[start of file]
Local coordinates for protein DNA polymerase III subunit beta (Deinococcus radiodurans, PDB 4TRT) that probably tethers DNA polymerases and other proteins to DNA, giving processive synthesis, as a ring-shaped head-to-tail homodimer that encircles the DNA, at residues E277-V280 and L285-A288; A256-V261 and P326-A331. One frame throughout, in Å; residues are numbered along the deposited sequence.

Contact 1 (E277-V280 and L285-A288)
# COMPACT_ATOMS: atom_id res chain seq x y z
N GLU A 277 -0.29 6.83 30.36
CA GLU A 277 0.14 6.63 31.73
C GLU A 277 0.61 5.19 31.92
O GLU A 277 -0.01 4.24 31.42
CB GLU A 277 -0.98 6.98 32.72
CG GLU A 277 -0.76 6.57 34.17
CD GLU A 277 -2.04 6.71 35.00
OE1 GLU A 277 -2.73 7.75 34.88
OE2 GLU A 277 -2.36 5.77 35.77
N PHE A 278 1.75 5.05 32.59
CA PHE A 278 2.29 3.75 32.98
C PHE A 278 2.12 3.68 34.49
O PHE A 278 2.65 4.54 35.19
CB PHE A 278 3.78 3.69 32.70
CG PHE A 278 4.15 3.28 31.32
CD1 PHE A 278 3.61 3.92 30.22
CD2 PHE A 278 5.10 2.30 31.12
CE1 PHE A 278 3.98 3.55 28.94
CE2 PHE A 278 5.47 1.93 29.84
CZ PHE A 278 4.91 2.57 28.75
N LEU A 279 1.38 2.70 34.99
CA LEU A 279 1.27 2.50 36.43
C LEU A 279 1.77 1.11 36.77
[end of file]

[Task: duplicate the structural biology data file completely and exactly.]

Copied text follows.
Local coordinates for protein DNA polymerase III subunit beta (Deinococcus radiodurans, PDB 4TRT) that probably tethers DNA polymerases and other proteins to DNA, giving processive synthesis, as a ring-shaped head-to-tail homodimer that encircles the DNA, at residues E277-V280 and L285-A288; A256-V261 and P326-A331. One frame throughout, in Å; residues are numbered along the deposited sequence.

Contact 1 (E277-V280 and L285-A288)
# COMPACT_ATOMS: atom_id res chain seq x y z
N GLU A 277 -0.29 6.83 30.36
CA GLU A 277 0.14 6.63 31.73
C GLU A 277 0.61 5.19 31.92
O GLU A 277 -0.01 4.24 31.42
CB GLU A 277 -0.98 6.98 32.72
CG GLU A 277 -0.76 6.57 34.17
CD GLU A 277 -2.04 6.71 35.00
OE1 GLU A 277 -2.73 7.75 34.88
OE2 GLU A 277 -2.36 5.77 35.77
N PHE A 278 1.75 5.05 32.59
CA PHE A 278 2.29 3.75 32.98
C PHE A 278 2.12 3.68 34.49
O PHE A 278 2.65 4.54 35.19
CB PHE A 278 3.78 3.69 32.70
CG PHE A 278 4.15 3.28 31.32
CD1 PHE A 278 3.61 3.92 30.22
CD2 PHE A 278 5.10 2.30 31.12
CE1 PHE A 278 3.98 3.55 28.94
CE2 PHE A 278 5.47 1.93 29.84
CZ PHE A 278 4.91 2.57 28.75
N LEU A 279 1.38 2.70 34.99
CA LEU A 279 1.27 2.50 36.43
C LEU A 279 1.77 1.11 36.77